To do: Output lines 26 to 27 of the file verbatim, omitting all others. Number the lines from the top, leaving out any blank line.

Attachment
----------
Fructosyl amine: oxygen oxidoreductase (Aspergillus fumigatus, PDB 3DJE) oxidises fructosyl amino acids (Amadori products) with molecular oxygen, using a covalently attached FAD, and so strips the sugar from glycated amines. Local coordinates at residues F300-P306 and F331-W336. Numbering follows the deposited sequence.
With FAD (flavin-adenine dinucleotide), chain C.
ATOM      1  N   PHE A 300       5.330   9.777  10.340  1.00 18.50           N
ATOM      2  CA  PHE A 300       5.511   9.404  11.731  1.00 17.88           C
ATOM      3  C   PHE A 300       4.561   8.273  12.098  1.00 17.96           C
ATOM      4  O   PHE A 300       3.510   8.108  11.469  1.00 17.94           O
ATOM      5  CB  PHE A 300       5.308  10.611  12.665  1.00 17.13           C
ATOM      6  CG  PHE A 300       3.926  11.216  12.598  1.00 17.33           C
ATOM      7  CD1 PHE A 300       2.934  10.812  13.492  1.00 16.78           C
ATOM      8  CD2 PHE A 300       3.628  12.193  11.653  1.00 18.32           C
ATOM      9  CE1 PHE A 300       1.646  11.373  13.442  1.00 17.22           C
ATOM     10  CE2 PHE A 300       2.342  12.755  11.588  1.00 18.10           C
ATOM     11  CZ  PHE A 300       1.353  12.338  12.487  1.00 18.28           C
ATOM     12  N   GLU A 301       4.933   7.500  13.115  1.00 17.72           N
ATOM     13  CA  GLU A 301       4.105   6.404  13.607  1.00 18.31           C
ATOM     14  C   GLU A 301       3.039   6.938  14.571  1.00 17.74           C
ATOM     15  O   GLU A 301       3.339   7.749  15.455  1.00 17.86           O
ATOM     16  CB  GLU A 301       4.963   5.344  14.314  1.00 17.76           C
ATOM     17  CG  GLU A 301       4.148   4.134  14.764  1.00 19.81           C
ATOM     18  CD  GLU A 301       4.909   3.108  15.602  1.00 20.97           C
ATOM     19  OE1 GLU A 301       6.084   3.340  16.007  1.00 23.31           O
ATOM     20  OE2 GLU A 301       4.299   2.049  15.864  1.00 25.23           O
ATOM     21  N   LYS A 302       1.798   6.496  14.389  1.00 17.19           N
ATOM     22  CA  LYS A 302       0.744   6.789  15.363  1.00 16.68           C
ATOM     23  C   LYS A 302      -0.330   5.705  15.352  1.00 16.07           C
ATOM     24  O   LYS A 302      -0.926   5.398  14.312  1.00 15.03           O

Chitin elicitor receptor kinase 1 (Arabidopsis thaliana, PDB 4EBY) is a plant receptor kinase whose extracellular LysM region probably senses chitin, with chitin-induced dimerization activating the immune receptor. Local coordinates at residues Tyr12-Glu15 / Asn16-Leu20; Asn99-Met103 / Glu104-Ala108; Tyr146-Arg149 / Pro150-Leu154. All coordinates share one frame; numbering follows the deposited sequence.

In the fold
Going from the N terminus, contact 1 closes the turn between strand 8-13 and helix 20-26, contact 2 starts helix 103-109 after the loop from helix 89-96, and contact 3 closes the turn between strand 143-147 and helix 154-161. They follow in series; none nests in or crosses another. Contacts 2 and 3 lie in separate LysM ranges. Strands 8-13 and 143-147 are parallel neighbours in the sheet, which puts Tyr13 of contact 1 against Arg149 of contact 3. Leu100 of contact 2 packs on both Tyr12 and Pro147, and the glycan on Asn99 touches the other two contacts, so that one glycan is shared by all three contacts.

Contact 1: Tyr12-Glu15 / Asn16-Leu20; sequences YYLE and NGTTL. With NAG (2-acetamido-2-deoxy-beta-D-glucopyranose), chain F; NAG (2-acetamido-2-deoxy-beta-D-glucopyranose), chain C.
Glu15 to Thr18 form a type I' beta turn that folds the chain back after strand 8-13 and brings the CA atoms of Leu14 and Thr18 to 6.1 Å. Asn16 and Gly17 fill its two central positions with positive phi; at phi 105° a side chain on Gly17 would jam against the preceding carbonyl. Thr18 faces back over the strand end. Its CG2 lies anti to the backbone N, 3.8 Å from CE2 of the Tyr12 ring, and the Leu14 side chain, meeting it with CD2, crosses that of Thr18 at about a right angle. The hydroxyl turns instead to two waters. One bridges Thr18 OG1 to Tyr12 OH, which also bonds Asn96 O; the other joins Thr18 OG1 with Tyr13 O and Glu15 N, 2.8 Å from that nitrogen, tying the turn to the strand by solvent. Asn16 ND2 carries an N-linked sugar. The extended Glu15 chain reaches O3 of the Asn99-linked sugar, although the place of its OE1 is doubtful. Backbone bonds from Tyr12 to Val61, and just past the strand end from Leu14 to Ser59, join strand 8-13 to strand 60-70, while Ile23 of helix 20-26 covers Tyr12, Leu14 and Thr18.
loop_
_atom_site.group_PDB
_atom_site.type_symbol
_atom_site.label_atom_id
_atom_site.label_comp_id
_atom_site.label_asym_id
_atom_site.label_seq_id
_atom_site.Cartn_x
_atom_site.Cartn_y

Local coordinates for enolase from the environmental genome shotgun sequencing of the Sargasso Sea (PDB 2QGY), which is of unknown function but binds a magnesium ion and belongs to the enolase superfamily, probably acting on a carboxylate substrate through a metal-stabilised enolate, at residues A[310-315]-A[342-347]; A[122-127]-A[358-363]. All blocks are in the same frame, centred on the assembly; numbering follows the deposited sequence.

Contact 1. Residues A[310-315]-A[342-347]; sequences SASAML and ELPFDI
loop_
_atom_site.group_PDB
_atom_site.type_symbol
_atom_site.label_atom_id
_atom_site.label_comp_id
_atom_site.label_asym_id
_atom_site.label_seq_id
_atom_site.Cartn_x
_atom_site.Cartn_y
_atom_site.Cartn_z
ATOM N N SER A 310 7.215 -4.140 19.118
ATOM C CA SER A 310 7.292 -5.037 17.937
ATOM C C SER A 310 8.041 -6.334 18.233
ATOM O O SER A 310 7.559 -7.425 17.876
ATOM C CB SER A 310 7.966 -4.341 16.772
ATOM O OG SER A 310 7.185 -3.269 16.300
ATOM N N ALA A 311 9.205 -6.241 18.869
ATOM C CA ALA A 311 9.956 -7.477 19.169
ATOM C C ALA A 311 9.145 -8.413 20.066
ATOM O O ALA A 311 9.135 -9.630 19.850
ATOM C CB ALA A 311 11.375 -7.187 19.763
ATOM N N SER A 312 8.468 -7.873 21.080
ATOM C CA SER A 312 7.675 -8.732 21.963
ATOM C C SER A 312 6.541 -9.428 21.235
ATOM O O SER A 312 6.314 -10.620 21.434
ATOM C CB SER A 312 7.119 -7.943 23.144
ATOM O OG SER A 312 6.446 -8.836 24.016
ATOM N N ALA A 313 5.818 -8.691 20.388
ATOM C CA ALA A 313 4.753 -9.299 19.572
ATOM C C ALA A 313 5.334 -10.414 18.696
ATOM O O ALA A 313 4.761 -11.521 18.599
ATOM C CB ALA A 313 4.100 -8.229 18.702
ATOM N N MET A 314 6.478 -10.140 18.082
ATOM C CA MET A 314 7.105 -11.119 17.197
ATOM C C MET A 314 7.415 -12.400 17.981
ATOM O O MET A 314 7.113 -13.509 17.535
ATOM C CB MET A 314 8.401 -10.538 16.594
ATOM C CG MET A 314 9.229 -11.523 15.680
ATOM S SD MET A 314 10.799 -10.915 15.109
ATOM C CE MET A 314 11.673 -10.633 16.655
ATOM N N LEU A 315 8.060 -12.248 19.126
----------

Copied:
ATOM     24  O   LYS A 302      -0.926   5.398  14.312  1.00 15.03           O

Chitin elicitor receptor kinase 1 (Arabidopsis thaliana, PDB 4EBY) is a plant receptor kinase whose extracellular LysM region probably senses chitin, with chitin-induced dimerization activating the immune receptor. Local coordinates at residues Tyr12-Glu15 / Asn16-Leu20; Asn99-Met103 / Glu104-Ala108; Tyr146-Arg149 / Pro150-Leu154. All coordinates share one frame; numbering follows the deposited sequence.